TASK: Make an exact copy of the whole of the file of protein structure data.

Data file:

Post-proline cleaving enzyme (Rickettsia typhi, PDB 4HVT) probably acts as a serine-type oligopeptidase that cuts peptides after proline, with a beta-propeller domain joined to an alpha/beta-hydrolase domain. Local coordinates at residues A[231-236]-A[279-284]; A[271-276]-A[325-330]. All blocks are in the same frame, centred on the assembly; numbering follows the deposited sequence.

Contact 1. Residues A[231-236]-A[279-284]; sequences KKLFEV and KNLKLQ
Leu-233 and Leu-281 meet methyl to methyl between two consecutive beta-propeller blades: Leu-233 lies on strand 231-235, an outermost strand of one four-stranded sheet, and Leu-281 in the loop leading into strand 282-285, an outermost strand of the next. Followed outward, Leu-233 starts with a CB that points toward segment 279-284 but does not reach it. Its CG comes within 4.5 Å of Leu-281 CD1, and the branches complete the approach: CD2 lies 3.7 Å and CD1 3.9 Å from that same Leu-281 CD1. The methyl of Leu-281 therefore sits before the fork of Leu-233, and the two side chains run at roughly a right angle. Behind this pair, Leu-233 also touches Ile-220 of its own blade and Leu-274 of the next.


Post-proline cleaving enzyme (Rickettsia typhi, PDB 4HVT) probably acts as a serine-type oligopeptidase that cuts peptides after proline, with a beta-propeller domain joined to an alpha/beta-hydrolase domain. Local coordinates at residues A[231-236]-A[279-284]; A[271-276]-A[325-330]. All blocks are in the same frame, centred on the assembly; numbering follows the deposited sequence.

Contact 1. Residues A[231-236]-A[279-284]; sequences KKLFEV and KNLKLQ
Leu-233 and Leu-281 meet methyl to methyl between two consecutive beta-propeller blades: Leu-233 lies on strand 231-235, an outermost strand of one four-stranded sheet, and Leu-281 in the loop leading into strand 282-285, an outermost strand of the next. Followed outward, Leu-233 starts with a CB that points toward segment 279-284 but does not reach it. Its CG comes within 4.5 Å of Leu-281 CD1, and the branches complete the approach: CD2 lies 3.7 Å and CD1 3.9 Å from that same Leu-281 CD1. The methyl of Leu-281 therefore sits before the fork of Leu-233, and the two side chains run at roughly a right angle. Behind this pair, Leu-233 also touches Ile-220 of its own blade and Leu-274 of the next.